Rowman & Littlefield Publishers
Trim: 6 x 9
978-1-4422-1364-7 • Hardback • February 2013 • $135.00 • (£104.00)
978-1-4422-1365-4 • Paperback • February 2013 • $46.00 • (£35.00)
978-1-4422-1366-1 • eBook • February 2013 • $43.50 • (£33.00)
Margaret Cruikshank is retired from the women’s studies program and the graduate faculty of the University of Maine. She continues as a faculty associate of the Center on Aging.
1: Cultural Myths and Aging
2: Fear of an Aging Population
3: Sickness and Other Social Roles of Old People
4: Overmedicating Old Americans
5: Healthy Physical Aging
6: The Politics of Healthy Aging
7: Gender, Class, Ethnicity and Sexual Orientation
9: Countercultural Gerontology
10: A Feminist’s View of Gerontology and Women’s Aging
Conclusion: The Paradoxes of Aging
About the Author
Doug Kimmel, writing in the Division 44 Newsletter, Society for the Psychological Study of
Lesbian, Gay, Bisexual, and Transgender Issues, a division of the American Psychological Association: This third edition of Cruikshank's widely-used text makes two main points: 'The first is that aging in North America is shaped more by culture than biology, more by beliefs, customs, and traditions than by bodily changes. In other words, it is socially constructed. The second is that awareness of social constructions and resistance to them is crucial for women's comfortable aging.' She develops these two themes while making significant important points about countercultural gerontology and presents a feminist's view of aging. . . . This book is a useful tool to challenge student thinking about conventional views of aging and to help them broaden their horizons about ethnicity, race, class, sexual orientation, and aging from the standpoint of an old lesbian who is not about to go quietly into that good night.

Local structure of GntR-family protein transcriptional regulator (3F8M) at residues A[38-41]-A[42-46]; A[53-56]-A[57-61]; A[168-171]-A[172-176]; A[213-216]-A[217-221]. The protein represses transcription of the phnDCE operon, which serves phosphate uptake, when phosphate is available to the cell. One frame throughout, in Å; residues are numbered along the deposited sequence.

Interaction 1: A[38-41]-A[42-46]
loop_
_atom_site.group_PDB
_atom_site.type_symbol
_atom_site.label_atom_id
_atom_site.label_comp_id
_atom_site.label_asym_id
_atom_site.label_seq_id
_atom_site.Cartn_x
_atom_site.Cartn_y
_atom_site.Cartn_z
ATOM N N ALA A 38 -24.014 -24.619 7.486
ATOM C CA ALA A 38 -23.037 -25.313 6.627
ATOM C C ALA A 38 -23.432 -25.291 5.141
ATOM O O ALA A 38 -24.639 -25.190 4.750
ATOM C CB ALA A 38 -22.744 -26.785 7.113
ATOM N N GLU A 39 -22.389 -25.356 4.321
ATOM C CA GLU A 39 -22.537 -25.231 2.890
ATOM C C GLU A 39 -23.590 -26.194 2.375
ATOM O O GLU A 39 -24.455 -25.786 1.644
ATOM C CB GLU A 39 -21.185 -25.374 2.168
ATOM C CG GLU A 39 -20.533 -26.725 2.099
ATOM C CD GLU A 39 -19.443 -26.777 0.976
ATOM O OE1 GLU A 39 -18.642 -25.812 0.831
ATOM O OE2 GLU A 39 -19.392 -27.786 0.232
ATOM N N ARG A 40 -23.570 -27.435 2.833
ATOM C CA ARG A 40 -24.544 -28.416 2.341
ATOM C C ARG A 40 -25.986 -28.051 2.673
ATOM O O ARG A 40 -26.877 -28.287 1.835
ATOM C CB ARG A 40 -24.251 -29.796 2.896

— Division 44 Newsletter, American Psychological Association
Compared to traditional aging texts, Learning to Be Old is superior in that it conveys a critical point of view that is rarely present in most texts.
— Catherine S. Murray, Saint Joseph's University
This book is unique, in that it 'gets at' the socially-constructed nature of aging better than any other book I've worked with. Cruikshank does a particularly good job of examining and discussing these differences as they relate to the experience of aging.
— Jan Burhmann, Illinois College
A compelling book that reminds us, among other things, that 'the personal is political' when we study women and aging.
— Terri Promo, University of Cincinnati
Cruikshank's writing is accessible and timely; she expertly shows how 'old' is a socially scripted reality in an ageist society.
— Meika Loe, Colgate University; author of Aging Our Way: Independent Lives, Interdependent Realities
Learning to Be Old is a book as bold as its title. I have tremendous gratitude for the way Margaret Cruikshank rescues readers from societally induced self-blame. She sends us on our way better able to spend our final decades in informed, conscious, and competent ways, resisting the forces that discount us, but never discounting the reality of aging itself. Cruikshank is a welcome author for people who want to get beyond Hallmark simplicities and be accompanied honestly through the aging process by a vibrant scholar and staunch ally.
— Peggy McIntosh, associate director, Wellesley College Center for Research on Women and author of "White Privilege: Unpacking the Invisible Knapsack"